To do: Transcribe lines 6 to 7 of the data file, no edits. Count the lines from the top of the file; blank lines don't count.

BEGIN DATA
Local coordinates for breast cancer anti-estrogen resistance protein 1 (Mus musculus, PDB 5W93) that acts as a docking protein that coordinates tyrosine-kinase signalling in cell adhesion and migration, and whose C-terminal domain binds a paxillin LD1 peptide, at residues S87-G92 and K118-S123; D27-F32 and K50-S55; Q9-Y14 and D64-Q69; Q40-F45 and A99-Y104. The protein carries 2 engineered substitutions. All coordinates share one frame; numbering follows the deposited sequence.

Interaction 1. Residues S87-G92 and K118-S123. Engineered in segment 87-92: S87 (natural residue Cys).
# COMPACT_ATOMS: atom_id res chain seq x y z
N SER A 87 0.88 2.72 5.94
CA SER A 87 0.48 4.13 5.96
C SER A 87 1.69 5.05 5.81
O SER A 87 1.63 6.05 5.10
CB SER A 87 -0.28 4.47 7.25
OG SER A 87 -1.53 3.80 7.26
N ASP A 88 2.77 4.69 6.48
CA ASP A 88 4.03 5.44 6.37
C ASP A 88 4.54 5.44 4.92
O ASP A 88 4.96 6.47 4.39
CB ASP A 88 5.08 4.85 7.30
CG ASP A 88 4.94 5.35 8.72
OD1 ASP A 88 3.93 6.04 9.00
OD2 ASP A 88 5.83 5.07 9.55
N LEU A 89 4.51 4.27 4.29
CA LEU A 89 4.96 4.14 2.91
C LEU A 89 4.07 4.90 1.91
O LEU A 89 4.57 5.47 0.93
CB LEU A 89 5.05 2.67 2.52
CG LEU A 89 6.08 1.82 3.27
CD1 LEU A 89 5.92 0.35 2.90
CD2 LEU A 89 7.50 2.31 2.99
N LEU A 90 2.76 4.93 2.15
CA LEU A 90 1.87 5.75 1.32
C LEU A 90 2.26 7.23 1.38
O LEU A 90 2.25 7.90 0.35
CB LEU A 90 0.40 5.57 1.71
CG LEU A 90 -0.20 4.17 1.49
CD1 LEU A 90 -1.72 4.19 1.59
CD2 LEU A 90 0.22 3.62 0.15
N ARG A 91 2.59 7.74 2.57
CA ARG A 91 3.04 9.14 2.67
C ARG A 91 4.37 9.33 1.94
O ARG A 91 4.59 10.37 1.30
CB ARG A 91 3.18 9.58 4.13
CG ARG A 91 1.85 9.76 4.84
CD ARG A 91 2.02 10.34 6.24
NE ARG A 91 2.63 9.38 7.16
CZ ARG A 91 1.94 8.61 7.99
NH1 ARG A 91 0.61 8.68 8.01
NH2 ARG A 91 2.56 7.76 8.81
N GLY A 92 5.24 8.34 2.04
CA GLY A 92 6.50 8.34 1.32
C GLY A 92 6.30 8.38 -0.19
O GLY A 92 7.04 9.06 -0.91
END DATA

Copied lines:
C SER A 87 1.69 5.05 5.81
O SER A 87 1.63 6.05 5.10